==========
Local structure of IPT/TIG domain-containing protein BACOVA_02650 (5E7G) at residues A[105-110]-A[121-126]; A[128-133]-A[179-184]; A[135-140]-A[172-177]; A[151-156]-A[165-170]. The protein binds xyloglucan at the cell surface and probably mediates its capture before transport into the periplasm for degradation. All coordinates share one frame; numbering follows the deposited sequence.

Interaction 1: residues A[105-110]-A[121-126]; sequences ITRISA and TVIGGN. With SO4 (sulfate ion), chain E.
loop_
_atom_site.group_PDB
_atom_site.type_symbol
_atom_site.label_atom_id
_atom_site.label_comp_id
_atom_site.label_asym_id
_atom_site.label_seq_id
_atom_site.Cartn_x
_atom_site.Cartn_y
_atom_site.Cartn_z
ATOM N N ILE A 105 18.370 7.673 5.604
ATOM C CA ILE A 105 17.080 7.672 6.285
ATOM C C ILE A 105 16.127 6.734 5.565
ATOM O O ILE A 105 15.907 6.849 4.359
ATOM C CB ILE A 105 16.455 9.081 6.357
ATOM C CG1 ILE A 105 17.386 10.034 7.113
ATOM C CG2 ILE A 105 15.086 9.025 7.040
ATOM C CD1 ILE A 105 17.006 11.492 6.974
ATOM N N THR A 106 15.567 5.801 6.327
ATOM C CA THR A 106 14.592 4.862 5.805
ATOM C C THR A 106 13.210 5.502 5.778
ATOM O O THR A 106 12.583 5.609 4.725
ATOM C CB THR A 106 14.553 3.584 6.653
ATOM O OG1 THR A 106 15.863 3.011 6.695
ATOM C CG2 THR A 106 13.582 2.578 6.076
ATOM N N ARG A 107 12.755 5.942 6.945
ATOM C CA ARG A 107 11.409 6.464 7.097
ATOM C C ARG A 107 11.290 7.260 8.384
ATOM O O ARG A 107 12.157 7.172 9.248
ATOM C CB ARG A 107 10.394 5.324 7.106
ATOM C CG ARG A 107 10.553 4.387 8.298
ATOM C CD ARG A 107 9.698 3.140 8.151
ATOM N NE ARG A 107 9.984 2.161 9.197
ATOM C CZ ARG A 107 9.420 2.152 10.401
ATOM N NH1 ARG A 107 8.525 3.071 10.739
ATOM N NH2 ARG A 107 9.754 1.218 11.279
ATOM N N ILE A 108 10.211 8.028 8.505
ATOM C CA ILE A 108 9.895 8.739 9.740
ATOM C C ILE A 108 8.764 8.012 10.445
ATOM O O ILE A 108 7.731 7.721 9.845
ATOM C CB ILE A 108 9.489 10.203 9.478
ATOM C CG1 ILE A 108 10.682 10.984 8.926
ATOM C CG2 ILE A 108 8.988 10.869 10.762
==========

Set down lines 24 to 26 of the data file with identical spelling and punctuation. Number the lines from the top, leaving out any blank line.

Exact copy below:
ATOM O O THR A 106 12.583 5.609 4.725
ATOM C CB THR A 106 14.553 3.584 6.653
ATOM O OG1 THR A 106 15.863 3.011 6.695